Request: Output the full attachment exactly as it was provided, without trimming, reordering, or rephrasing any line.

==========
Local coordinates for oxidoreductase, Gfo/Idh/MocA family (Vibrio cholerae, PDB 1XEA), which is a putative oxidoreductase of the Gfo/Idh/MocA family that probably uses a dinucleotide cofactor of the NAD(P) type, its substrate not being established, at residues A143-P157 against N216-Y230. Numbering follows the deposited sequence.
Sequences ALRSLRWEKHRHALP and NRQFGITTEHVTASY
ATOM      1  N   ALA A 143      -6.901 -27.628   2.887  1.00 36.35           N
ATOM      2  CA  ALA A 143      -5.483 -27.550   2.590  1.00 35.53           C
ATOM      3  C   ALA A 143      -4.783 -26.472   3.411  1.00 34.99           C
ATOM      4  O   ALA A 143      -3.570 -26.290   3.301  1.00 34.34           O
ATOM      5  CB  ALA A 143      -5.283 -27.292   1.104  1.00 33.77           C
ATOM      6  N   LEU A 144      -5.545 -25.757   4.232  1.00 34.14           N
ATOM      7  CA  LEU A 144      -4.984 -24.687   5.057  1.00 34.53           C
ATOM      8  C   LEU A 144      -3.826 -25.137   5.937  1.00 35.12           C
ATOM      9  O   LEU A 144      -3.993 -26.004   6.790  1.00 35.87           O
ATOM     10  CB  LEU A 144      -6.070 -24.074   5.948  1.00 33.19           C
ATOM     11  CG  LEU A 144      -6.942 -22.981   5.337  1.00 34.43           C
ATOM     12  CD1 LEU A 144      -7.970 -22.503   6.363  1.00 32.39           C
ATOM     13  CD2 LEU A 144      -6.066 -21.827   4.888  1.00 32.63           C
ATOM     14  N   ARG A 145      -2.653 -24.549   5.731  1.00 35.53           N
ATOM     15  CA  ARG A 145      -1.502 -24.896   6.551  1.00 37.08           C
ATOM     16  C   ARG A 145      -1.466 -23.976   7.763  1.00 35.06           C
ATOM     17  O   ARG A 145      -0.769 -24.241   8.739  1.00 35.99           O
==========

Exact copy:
Local coordinates for oxidoreductase, Gfo/Idh/MocA family (Vibrio cholerae, PDB 1XEA), which is a putative oxidoreductase of the Gfo/Idh/MocA family that probably uses a dinucleotide cofactor of the NAD(P) type, its substrate not being established, at residues A143-P157 against N216-Y230. Numbering follows the deposited sequence.
Sequences ALRSLRWEKHRHALP and NRQFGITTEHVTASY
ATOM      1  N   ALA A 143      -6.901 -27.628   2.887  1.00 36.35           N
ATOM      2  CA  ALA A 143      -5.483 -27.550   2.590  1.00 35.53           C
ATOM      3  C   ALA A 143      -4.783 -26.472   3.411  1.00 34.99           C
ATOM      4  O   ALA A 143      -3.570 -26.290   3.301  1.00 34.34           O
ATOM      5  CB  ALA A 143      -5.283 -27.292   1.104  1.00 33.77           C
ATOM      6  N   LEU A 144      -5.545 -25.757   4.232  1.00 34.14           N
ATOM      7  CA  LEU A 144      -4.984 -24.687   5.057  1.00 34.53           C
ATOM      8  C   LEU A 144      -3.826 -25.137   5.937  1.00 35.12           C
ATOM      9  O   LEU A 144      -3.993 -26.004   6.790  1.00 35.87           O
ATOM     10  CB  LEU A 144      -6.070 -24.074   5.948  1.00 33.19           C
ATOM     11  CG  LEU A 144      -6.942 -22.981   5.337  1.00 34.43           C
ATOM     12  CD1 LEU A 144      -7.970 -22.503   6.363  1.00 32.39           C
ATOM     13  CD2 LEU A 144      -6.066 -21.827   4.888  1.00 32.63           C
ATOM     14  N   ARG A 145      -2.653 -24.549   5.731  1.00 35.53           N
ATOM     15  CA  ARG A 145      -1.502 -24.896   6.551  1.00 37.08           C
ATOM     16  C   ARG A 145      -1.466 -23.976   7.763  1.00 35.06           C
ATOM     17  O   ARG A 145      -0.769 -24.241   8.739  1.00 35.99           O